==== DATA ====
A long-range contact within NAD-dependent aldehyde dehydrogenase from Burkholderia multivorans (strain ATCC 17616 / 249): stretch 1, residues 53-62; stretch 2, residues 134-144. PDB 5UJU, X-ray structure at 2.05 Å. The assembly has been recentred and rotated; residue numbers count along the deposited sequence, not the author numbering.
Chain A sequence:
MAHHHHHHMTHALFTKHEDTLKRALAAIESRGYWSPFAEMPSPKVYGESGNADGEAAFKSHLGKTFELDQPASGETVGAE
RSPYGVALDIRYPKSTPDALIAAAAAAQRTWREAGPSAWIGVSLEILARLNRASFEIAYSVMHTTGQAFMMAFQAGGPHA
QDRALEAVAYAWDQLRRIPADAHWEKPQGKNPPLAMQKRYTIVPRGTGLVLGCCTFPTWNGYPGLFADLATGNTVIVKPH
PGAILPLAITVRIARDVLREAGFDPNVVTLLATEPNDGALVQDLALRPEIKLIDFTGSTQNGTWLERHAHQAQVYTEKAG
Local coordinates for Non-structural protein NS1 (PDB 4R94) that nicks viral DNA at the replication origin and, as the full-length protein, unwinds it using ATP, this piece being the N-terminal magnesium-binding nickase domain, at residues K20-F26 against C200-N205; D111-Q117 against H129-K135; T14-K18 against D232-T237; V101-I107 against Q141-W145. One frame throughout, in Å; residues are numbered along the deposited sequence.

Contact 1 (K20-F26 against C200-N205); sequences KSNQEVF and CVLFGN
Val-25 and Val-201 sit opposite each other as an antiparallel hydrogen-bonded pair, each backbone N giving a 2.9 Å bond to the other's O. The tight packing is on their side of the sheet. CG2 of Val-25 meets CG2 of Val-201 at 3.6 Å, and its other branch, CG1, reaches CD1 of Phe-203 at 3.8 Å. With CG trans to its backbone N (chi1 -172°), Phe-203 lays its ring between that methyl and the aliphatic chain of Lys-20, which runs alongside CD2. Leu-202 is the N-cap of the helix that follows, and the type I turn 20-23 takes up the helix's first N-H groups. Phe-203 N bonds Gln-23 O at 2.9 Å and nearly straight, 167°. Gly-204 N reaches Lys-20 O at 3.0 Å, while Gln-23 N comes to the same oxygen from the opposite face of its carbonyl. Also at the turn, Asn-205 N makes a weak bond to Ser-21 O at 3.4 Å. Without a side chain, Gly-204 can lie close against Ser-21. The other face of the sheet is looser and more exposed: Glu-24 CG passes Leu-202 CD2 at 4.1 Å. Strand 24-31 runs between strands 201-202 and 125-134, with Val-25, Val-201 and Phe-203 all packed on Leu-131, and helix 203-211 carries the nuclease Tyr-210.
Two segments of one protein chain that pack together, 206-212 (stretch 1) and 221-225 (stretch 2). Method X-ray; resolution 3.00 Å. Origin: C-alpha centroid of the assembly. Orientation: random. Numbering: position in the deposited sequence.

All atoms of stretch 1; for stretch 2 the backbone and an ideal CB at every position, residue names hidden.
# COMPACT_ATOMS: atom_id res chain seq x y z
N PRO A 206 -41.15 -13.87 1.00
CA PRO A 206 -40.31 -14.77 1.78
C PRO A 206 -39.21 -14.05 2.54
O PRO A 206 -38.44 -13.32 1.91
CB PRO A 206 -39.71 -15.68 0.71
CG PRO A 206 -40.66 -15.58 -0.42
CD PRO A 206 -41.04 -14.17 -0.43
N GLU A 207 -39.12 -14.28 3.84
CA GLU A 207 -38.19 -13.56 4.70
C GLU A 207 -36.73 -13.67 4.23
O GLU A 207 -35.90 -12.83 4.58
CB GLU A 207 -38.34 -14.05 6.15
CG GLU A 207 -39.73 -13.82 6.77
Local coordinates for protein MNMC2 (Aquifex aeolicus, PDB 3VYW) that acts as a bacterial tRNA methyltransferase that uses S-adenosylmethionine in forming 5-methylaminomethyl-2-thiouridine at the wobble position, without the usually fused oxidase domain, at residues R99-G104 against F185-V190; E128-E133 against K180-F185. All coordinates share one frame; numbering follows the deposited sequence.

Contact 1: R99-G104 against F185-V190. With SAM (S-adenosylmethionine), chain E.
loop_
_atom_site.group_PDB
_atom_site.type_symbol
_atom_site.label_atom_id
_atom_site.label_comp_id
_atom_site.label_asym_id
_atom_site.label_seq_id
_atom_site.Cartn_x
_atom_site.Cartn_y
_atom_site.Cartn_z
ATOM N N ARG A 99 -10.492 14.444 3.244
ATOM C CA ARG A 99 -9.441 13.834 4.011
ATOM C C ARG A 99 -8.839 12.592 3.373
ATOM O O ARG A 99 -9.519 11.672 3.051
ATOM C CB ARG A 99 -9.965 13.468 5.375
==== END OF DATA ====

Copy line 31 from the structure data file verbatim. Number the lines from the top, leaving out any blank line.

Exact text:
_atom_site.label_atom_id